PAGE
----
Amphibians Can Glow in Blue and UltraViolet Light

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In biological research sometimes less obvious characteristics of specimens go unnoticed for a long time, while other easily observable characteristics are studied heavily and in depth. For example, this occurred this past February when researchers discovered that amphibians have been keeping a sec

ret from humans; they are able to glow under blue and ultraviolet light. 


The amphibian’s ability to glow under blue and ultraviolet light is called biofluorescence. Biofluorescence occurs when organisms re-emit light that has been absorbed into another wavelength that is visible to humans. The colors and intensities of the light vary in different types of amphibians. Some amphibians emit green, red, or a blue glow. This is theorized to happen because of protein compounds in the skin, secretion, bones, or a pigment-containing and light-reflecting cells. While many are familiar with the term bioluminescence, it is important to note that bioluminescence is not the same as biofluorescence. Bioluminescence is when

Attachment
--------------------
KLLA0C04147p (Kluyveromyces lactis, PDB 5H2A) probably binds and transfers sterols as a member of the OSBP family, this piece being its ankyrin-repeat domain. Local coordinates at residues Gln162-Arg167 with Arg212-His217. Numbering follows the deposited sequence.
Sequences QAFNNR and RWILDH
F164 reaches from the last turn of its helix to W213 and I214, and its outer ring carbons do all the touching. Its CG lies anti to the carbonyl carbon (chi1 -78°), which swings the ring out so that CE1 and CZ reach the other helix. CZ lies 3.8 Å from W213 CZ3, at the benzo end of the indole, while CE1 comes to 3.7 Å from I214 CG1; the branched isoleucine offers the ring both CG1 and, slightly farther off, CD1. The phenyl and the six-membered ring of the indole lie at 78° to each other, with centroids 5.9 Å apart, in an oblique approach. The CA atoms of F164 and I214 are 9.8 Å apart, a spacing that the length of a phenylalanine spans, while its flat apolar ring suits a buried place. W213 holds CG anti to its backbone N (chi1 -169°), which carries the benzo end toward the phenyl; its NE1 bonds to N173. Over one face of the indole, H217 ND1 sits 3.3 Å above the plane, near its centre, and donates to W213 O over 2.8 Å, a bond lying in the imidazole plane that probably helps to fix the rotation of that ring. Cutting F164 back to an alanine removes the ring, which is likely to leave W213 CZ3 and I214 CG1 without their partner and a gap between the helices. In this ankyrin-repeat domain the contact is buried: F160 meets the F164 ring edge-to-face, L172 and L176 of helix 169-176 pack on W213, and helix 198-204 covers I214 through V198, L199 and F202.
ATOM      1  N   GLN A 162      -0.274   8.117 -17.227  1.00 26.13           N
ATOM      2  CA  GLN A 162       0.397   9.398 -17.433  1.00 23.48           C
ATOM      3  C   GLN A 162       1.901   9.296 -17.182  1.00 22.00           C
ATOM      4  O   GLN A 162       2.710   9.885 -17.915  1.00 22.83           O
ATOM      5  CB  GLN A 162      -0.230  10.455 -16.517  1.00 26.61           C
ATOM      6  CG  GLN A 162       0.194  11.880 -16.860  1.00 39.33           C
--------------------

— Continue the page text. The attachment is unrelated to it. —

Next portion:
an organism generates the light from chemicals that they produce. With biofluorescence, light is not produced; it is re-emitted. 


It is theorized that amphibians have the ability of biofluorescence because of early amphibians in their evolutionary history. This ability was probably evolved to help them locate e

ach other when there isn’t much light, camouflage, predator mimicry and mating. 


Some characteristics that are so simple can take so long to discover. I wonder what other simple characteristics in organisms are yet to be unveiled.